JpGU-AGU Joint Meeting 2017

Presentation information

[JJ] Poster

S (Solid Earth Sciences) » S-SS Seismology

[S-SS17] [JJ] Fault Rheology and Earthquake Physics

Sun. May 21, 2017 1:45 PM - 3:15 PM Poster Hall (International Exhibition Hall HALL7)

convener:Takanori Matsuzawa(National Research Institute for Earth Science and Disaster Resilience), Takeshi Iinuma(National Research and Development Agency Japan Agency for Marine-Earth Science and Technology), Wataru Tanikawa(Japan Agency for Marine-Earth Science and Technology, Kochi Instutute for Core Sample Research), Hideki Mukoyoshi(Department of Geoscience Interdisciplinary Graduate School of Science and Engineering, Shimane University)

[SSS17-P23] Prescribed factor of major and trace elements composition presumed by the borehole core sample of Nobeoka thrust

*Hasegawa Ryota1, Asuka Yamaguchi1, Yujin Kitamura2, Tsuyoshi Ishikawa3, Rina Fukuchi1, Juichiro Ashi1 (1.Atmosphere and Ocean Research Institute, The University of Tokyo, 2.Graduate School of Science and Engineering KAGOSHIMA UNIVERSITY, 3.Kochi Institute for Core Sample Research, Japan Agency for Marine-Earth Science and Technology)

Megasplay faults branching from plate boundaries at subduction zones are thought to be important sources of earthquakes generating tsunamis. The Nobeoka Thrust is the low-angle thrust which subdivides the Shimanto Belt in Kyushu into the northern (Cretaceous and Paleogene) and the southern (Paleogene to Neogene) subbelts, and is an exhumed analogue of an ancient megasplay fault. The hanging wall and the footwall of the Nobeoka Thrust show difference in lithology and metamorphic grade, and their maximum burial temperatures estimated from vitrinite reflectance analysis are 320~330°C and 250~270°C, respectively. Assuming this temperature gap was made by fault displacement, the total displacement is estimated to be approximately 10 km (Kondo et al., 2005).
Borehole core samples penetrating through the Nobeoka Thrust were collected by the Nobeoka Thrust drilling project (NOBELL) in 2011. Since then, various studies using the borehole core have been performed. In this research, we performed major and trace element composition analysis for each depth of the borehole core collected by the NOBELL, and aim to clarify the nature of fluid-rock interaction along the fault core of the Nobeoka Thrust.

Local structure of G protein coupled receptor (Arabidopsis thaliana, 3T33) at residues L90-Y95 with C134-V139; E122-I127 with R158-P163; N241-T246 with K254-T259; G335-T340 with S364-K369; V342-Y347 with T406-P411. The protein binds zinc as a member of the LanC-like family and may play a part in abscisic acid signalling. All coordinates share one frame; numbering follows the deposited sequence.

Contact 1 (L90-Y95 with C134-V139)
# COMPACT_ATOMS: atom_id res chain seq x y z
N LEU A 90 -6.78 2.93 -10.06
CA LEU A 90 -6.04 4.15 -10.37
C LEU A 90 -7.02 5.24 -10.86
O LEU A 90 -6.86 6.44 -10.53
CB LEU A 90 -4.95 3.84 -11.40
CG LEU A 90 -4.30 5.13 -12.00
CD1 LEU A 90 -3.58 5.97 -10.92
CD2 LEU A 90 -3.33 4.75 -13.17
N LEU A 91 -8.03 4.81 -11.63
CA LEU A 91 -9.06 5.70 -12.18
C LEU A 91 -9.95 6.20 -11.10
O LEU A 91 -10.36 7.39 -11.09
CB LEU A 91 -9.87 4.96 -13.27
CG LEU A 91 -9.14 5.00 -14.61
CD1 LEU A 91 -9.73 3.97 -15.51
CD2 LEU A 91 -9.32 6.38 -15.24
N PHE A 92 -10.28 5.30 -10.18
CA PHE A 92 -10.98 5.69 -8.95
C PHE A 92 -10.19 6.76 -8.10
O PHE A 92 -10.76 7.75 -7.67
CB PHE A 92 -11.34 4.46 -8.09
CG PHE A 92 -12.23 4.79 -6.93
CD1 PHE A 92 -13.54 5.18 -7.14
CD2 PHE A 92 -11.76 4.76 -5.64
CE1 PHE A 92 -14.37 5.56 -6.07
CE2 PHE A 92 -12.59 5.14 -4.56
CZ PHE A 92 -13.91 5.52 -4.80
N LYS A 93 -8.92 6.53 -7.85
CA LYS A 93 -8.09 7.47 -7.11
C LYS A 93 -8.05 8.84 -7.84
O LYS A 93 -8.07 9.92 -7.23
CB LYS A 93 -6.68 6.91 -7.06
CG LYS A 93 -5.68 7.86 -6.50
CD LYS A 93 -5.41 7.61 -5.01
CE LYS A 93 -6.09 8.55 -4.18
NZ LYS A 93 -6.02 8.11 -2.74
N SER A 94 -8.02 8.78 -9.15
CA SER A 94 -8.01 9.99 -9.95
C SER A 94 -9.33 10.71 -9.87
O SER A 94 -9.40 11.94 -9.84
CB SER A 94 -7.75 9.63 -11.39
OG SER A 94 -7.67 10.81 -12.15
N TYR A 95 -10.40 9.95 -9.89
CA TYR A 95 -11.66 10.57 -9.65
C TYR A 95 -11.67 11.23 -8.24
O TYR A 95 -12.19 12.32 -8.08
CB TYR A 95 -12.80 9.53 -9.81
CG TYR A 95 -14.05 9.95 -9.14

Major and trace element compositions across the principal slip zone (PSZ) of the Nobeoka Thrust were analyzed 38 samples by XRF (Rigaku ZSX) and ICP-MS (Agilent 7700x ICP-MS) respectively, installed at Kochi Core Center (Kochi University/JAMSTEC). As a result of principal component analysis (PCA) on the results of the major element compositions, a decrease in Si and Na with an increase in K is found in the PSZ. This suggests the possibility of hydrothermal alteration reaction (albite to illite) during the faulting process. Fukuchi et al. (2014) showed that the illite crystallinity nearby the PSZ of the Nobeoka Thrust could be affected by hydrothermal alterations in addition to mechanical comminution. We also carried out XRD analysis by using samples for chemical composition analysis. Although quantitative change in abundance of illite was not confirmed, disappearance of albite was detected in the PSZ.
Almost all the elements fluctuated largely just above the PSZ. This observation can be ascribed to high-temperature fluid-rock interaction occurred just above the PSZ, because some of the trace elements sensitively react with high-temperature water. However, more carefully, large abundance of elements characteristic in carbonate minerals (Ca, Mg, Fe, Mn and Sr) occurred at the upper part of the PSZ, while positive anomaly of Cs peak was observed 3 cm below the carbonate-enriched depth. Such discordance in depths of anomalies in each element suggest the existence of more complicated reactions occurred within the PSZ.
Through this study, several effects of fluid-rock interaction during faulting process have been clarified. To strengthen the scope of the findings in this study, it would be beneficial to perform a cross-section analysis of the borehole sample. This will enable us to understand the detailed changes of the element and mineral composition that occurs during faulting.